Me thinks I smell a whiff of modalism…

Grace and peace,


Thursday, September 13, 2007

The perspicuity (clarity) of Sacred Scripture.

An interesting dialogue (at least to me) is currently taking place between James White, and three bloggers at . The opening salvos are found here:

These precipitated the following related threads:

I know, a lot of reading, but I hope a few readers will take the time to peruse through the material, for the ongoing discussion raises numerous unresolved issues within the Protestant paradigm. For now, I am going to explore but one of those issues: the perspicuity (clarity) of Sacred Scripture.

In the last thread I listed above, James states:

Meanwhile, so many of these same folks will inconsistently sow seeds of doubt as to the perspecuity of Scripture, the clarity of the gospel, and any number of other issues all in the name of “catholicity.” While I will never stop decrying the soul-crushing slavery of Roman religion, I have no interest at all in wasting any more time with those who think it enjoyable to sit in their comfy personal libraries while lobbing off literary artillery shells at those on the front lines. (James R. White - .)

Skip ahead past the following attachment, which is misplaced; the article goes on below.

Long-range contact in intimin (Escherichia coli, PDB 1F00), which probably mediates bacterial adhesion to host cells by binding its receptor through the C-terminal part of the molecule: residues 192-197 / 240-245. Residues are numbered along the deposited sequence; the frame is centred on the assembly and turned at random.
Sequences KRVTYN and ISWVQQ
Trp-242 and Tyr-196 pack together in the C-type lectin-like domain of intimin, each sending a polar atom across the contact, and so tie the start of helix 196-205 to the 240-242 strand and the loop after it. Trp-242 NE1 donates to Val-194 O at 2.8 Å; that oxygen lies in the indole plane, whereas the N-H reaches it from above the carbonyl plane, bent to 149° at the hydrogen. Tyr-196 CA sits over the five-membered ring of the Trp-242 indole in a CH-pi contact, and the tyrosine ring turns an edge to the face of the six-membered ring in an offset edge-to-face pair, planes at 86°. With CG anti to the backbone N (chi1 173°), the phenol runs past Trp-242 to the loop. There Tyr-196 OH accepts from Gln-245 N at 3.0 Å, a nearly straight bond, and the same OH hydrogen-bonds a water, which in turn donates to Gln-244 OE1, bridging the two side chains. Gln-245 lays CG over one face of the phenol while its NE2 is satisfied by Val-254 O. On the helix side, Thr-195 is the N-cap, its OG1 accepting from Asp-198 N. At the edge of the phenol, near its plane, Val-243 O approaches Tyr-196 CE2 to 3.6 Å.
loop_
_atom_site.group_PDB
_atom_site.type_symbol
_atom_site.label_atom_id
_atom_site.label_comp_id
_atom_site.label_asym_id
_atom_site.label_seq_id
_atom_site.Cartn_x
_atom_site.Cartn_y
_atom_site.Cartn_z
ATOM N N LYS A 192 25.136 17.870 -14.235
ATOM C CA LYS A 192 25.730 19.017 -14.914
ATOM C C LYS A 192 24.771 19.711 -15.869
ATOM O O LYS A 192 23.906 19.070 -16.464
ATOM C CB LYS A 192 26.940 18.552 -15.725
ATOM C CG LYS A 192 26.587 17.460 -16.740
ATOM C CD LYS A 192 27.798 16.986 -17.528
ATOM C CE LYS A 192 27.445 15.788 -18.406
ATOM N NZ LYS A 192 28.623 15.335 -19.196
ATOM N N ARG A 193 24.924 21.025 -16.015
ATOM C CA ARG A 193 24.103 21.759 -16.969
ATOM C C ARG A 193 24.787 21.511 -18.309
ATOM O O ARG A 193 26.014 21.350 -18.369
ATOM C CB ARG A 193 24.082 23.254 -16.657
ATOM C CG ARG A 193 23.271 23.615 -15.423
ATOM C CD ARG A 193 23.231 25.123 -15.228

Putting aside for the moment James’ caustic style of writing, I am truly wondering how he can seriously maintain “the perspecuity of Scripture” in light of the incredible divisions among those who espouse sola scriptura. A fellow Baptist had some very interesting observations on this issue: